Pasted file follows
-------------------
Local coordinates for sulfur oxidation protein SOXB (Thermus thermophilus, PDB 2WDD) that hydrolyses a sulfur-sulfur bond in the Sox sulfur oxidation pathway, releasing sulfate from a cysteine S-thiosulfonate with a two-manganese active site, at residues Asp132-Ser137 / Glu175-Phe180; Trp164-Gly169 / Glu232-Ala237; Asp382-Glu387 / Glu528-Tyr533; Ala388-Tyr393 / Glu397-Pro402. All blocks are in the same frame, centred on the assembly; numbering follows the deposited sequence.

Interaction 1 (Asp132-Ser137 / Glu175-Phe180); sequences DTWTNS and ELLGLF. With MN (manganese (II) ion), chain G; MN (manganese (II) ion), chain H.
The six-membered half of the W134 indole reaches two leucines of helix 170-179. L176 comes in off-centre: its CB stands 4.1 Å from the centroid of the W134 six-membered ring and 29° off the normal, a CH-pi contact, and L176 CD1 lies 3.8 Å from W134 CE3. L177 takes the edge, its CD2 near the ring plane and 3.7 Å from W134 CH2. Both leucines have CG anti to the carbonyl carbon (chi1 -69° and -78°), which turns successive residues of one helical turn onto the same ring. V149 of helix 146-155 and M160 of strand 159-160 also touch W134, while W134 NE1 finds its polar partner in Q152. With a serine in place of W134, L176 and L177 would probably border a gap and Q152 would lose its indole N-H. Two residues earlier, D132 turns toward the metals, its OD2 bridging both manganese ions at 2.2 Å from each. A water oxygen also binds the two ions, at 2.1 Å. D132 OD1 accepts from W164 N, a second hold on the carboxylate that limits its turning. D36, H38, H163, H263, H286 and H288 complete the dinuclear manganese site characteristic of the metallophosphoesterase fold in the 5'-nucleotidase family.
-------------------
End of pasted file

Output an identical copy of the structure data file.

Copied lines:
Local coordinates for sulfur oxidation protein SOXB (Thermus thermophilus, PDB 2WDD) that hydrolyses a sulfur-sulfur bond in the Sox sulfur oxidation pathway, releasing sulfate from a cysteine S-thiosulfonate with a two-manganese active site, at residues Asp132-Ser137 / Glu175-Phe180; Trp164-Gly169 / Glu232-Ala237; Asp382-Glu387 / Glu528-Tyr533; Ala388-Tyr393 / Glu397-Pro402. All blocks are in the same frame, centred on the assembly; numbering follows the deposited sequence.

Interaction 1 (Asp132-Ser137 / Glu175-Phe180); sequences DTWTNS and ELLGLF. With MN (manganese (II) ion), chain G; MN (manganese (II) ion), chain H.
The six-membered half of the W134 indole reaches two leucines of helix 170-179. L176 comes in off-centre: its CB stands 4.1 Å from the centroid of the W134 six-membered ring and 29° off the normal, a CH-pi contact, and L176 CD1 lies 3.8 Å from W134 CE3. L177 takes the edge, its CD2 near the ring plane and 3.7 Å from W134 CH2. Both leucines have CG anti to the carbonyl carbon (chi1 -69° and -78°), which turns successive residues of one helical turn onto the same ring. V149 of helix 146-155 and M160 of strand 159-160 also touch W134, while W134 NE1 finds its polar partner in Q152. With a serine in place of W134, L176 and L177 would probably border a gap and Q152 would lose its indole N-H. Two residues earlier, D132 turns toward the metals, its OD2 bridging both manganese ions at 2.2 Å from each. A water oxygen also binds the two ions, at 2.1 Å. D132 OD1 accepts from W164 N, a second hold on the carboxylate that limits its turning. D36, H38, H163, H263, H286 and H288 complete the dinuclear manganese site characteristic of the metallophosphoesterase fold in the 5'-nucleotidase family.